Montana first legalized medical marijuana almost two decades ago, but it wasn’t easy to get an MMJ card for a long time. However, the advent of telemedicine made things much simpler, and then the state legalized recreational weed.
Now, adults aged 21+ can buy and possess a specific amount of cannabis. Recreational sales began in January 2022, and it’s interesting to see whether residents will embrace the new normal.
This article looks into how adult-use weed has fared in Montana thus far while also looking at the current state laws. First, though, let’s learn a little more about MMJ and recreational marijuana in MT.
When Did Marijuana Become Legal in Montana?
It has been possible to get a medical marijuana card in Montana for a long time. The state legalized MMJ in 2004. However, the program initially faced fierce opposition with several attempts to prohibit the substance. For example, seven years after legalization, HB 161 came dangerously close to repealing medical marijuana in Montana. Indeed, the program was only saved because the governor vetoed the bill.
Further efforts to ban or restrict MMJ in Montana failed miserably, and in 2020, the state went the other way by fully legalizing the substance.
If you choose to get a medical marijuana card, you can buy up to an ounce of marijuana flower in a single transaction. Moreover, the monthly limit is a generous five ounces. If you prefer edibles, an ounce is the equivalent of 800mg of THC.
Marijuana Laws in MT
As an adult aged 21+, you can buy and possess up to an ounce of marijuana without an MMJ card. However, if caught with more than this amount, you will pay a fine of $200, which rises to $300 on a second offense.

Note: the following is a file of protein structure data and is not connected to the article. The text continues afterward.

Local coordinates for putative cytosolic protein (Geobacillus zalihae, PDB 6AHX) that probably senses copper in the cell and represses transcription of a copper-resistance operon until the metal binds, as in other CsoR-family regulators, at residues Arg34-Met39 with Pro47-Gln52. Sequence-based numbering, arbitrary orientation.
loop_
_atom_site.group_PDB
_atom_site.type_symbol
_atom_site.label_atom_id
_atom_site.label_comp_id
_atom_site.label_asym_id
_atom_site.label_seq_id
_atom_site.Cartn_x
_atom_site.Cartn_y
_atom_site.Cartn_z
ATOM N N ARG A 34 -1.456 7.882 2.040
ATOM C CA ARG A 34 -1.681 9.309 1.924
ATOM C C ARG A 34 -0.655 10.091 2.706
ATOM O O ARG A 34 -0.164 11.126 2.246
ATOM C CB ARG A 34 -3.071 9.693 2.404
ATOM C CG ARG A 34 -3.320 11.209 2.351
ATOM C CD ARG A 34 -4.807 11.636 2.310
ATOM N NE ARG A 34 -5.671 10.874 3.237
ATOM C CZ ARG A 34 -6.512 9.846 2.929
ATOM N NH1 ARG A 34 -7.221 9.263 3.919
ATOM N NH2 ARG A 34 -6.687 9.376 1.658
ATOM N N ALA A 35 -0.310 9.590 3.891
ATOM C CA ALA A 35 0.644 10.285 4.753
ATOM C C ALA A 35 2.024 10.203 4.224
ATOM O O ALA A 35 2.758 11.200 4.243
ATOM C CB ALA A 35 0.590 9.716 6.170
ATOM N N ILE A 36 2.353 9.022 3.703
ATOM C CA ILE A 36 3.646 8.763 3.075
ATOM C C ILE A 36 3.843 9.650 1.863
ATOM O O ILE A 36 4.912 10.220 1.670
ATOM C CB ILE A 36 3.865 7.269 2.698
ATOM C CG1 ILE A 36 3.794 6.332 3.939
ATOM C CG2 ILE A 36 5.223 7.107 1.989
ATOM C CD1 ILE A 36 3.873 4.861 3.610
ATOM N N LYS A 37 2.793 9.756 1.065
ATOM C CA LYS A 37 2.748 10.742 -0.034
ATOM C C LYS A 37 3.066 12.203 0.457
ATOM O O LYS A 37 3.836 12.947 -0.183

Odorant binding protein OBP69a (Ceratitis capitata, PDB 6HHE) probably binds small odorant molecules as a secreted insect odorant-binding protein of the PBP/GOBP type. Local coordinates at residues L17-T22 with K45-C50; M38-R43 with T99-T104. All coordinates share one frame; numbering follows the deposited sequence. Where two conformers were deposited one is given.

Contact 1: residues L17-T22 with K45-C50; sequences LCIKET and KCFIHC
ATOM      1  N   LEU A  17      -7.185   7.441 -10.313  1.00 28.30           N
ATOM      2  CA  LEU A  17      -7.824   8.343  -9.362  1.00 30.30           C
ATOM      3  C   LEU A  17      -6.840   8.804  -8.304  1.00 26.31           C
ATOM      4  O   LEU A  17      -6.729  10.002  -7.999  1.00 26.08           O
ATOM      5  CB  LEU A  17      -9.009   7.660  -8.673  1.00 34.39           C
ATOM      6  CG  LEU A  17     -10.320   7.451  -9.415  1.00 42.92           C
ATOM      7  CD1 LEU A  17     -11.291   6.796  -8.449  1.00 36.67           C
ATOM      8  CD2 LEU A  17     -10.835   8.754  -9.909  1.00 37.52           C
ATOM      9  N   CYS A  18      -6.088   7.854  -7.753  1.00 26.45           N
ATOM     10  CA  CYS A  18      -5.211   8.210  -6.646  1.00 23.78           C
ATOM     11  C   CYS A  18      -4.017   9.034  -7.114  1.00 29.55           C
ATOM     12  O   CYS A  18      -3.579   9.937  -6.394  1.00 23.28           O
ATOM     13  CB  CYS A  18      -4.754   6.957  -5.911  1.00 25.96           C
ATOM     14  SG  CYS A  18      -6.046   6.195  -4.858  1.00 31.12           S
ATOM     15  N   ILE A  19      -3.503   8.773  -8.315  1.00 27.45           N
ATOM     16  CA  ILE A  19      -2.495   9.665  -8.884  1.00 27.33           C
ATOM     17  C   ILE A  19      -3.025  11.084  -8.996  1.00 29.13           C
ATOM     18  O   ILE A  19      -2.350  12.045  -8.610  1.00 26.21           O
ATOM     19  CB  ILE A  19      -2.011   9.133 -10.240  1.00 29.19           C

Things become problematic very quickly if you’re found with more than two ounces in your possession. This is a felony offense in Montana, and you could spend up to five years in prison. Furthermore, the illegal sale of more than two ounces is an even more serious felony, with a 20-year jail term as the maximum punishment. You could spend life in prison for selling any amount of weed within 1,000 feet of school grounds.
Adults can cultivate up to two mature plants and two seedlings. If found growing more than this amount, you could spend up to five years in prison on a felony charge.
Early Stages: How Has Montana Reacted to Recreational Marijuana Legalization?
There is concern over how adult-use weed will impact states. Preliminary research on Oregon, which began recreational sales in October 2015, revealed increases in crimes such as larceny and burglary. Interestingly, one study showed that violent crime rates reduced in OR, although the benefits dwindled over time.
Certainly, the many anti-marijuana groups in Montana will be keen to find evidence of similar issues happening in their state.
In January 2023, the Montana Department of Revenue released estimated recreational marijuana sales figures. According to its data, total marijuana transactions in the state exceeded $303 million in 2022. Recreational weed accounted for $203 million of that figure, equating to two-thirds of total sales.
It seems as if adult-use sales will take an even bigger slice of the pie as time goes on. Recreational weed accounted for 58% of sales in January 2022. By December, that percentage had risen to 77%. Naturally, the state benefitted significantly, taking in over $35 million in taxes during 2022.
However, the rise of adult-use weed spells bad news for MMJ-only dispensaries. Their sales have taken a hit, and with such high overheads and taxes, life is tough for small businesses.
Final Thoughts on Montana’s Foray into Recreational Marijuana
MT legalized medical marijuana in 2004, and it’s incredibly easy to get an MMJ card online. However, the advent of recreational sales in January 2022 has caused major challenges for smaller dispensaries that specialize in medical weed.
If you have a medical condition and want to try marijuana, an MMJ card entitles you to higher buying and possession limits and lower taxes than recreational users. Also, you will get to support some great local businesses struggling to stay afloat in the new adult-use age.